(Los Alamitos, 5/16/2013) Our Thursday columnist hits the nail on the head once again! by Highlands Guy:
- Possible, as opposed to actual: the potential uses of nuclear energy.
- Capable of being or becoming: a potential danger to safety.
- Grammar . expressing possibility: the potential subjunctive in Latin; the potential use of can in I can go
I hate to say it, but Los Alamitos just isn’t there yet. By that I mean it has not yet reached its potential.
Think about it. With all its natural, cultural, and man-made resources it should be one of the best places to live in this little corner of the world.
At 33°48′8″N 118°3′52″W , it doesn’t get as hot as just little father in-land and it doesn’t suffer from the overcast days like the nearby coastal communities. The temperature rarely gets up to, or down to, any extreme number.
Coyote Creek keeps us safe from historical flooding. Freeway access in any directions is just a few of minutes away. Less than 5 miles to the sand. And although we’re in the middle of a concrete jungle, most neighborhoods are lined with trees.
First responders can be at your door within 5 minutes. The school experience is rewarding for students at the highest levels as well as those needing a little extra push. And we now have intelligent, forward thinking, leadership in place.
But somehow it just seems as there are some things missing that could take us to a new, mo’ bettah, place to live.
We have pretty nice, but separated, neighborhoods.Unless a Highlands resident has a friend in Carrier Row, they may not really have a feel for those folks’ latest concerns. How many people in Parkewood have ever stepped foot in Suburbia Estates? And how has their inability to easily and safely ride their bikes to visit one another affected the process of knowing thy neighbor?
All this talk about a developing downtown does have a few teeth in it. But after more than 50 years of cityhood, we have little more than a few temporary events centered around the old church.
Don’t get me wrong, the transitioning of St Isadore to a public venue is laudable and those responsible have done a great job. But a downtown needs more than a food truck night and a Christmas tree lighting. It needs to be a destination where you can feed your face, walk around, sit on a bench, buy quality products, maybe listen to some music, and feel comfortable at night.
The restaurant scene is coming along, slowly, but we still seem to suffer from locations that are too isolated from each other and nothing close by to walk to after eating. This leads to the point that the buildings housing the eateries and the surrounding areas are just not that compelling.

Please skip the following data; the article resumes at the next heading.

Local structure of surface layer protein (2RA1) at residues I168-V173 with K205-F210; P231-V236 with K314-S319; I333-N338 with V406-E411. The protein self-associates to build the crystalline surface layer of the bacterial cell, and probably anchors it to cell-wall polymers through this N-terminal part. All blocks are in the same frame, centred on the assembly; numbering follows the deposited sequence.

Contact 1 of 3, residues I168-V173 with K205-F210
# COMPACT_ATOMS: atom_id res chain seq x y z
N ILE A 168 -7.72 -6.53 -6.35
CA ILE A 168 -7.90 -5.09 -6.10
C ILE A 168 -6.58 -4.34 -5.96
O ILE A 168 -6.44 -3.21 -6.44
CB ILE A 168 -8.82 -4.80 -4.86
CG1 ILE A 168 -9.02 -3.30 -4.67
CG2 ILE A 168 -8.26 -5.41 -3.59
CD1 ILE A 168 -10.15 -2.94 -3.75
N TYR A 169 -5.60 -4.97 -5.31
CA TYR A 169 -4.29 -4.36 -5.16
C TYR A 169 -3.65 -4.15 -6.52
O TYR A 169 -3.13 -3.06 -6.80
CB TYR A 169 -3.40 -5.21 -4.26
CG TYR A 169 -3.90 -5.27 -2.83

With just a little more thought on architecture and the city making good on its “talk” about trees along the major thoroughfares, the whole area could be made to be more inviting, for locals, as well as guests.
Drive or die?
Since most of the city is off of one of two major thoroughfares, and since any hope of a bike lane was gone with the building of the center dividers, the only realistic way to get around is in a car. County buses don’t work within the city because of their limited routes and schedules. We need a way for those without a license or a car, or who just want to make a quick trip to the market, to get around. I’ll bet we could come up with a public/private partnership to operate a couple of small (10 passenger) buses that could certainly help out local businesses as well as the rider ship.
Our most visible historical icon
I’m not picking on anybody, but I have to mention our most visible, historical, icon, the Los Alamitos Museum.
It needs help. It has suffered the same kind of inattention, deferred maintenance and non-development as the rest of the city. It needs structural attention. It needs signage attention. And it needs the touch of professional curator.
Obviously the location is a problem. So, move it. There’s a big ‘ol empty, weed-cover space just a few block north that would even provide for parking. And its present location could be sold to a tax paying tenant. A definite win-win solution.
Odds and ends:
- We need a book store.
- We need to do something about our primary intersection. As it is now we are known for a gas station, a giant tennis shoe, and a really ugly bank building.
- We can only hope that the city council stands firm on aesthetically pleasing and size appropriate structures for the greatly expanded, hospital owned, medical offices.
- How is it that the Seal Beach In-N-Out looks so much better than the new McDonald’s box?
- Finally, the “Rossmoor corner” is not the Rossmoor corner. It is unincorporated Orange County land. Seems reasonable that it should be incorporated with its closest neighbor.
I guess what I’m getting at, is that the substrata is there to support so much more. But we need folks with vision, passion and an intelligent perspective to make more effective decisions.
“The trouble with paternalists is that they want to make impossibly profound changes, and they choose impossibly superficial means for doing so.”
― Jane Jacobs, (1916-2006) Author and urban studies activist. (The Death and Life of Great American Cities)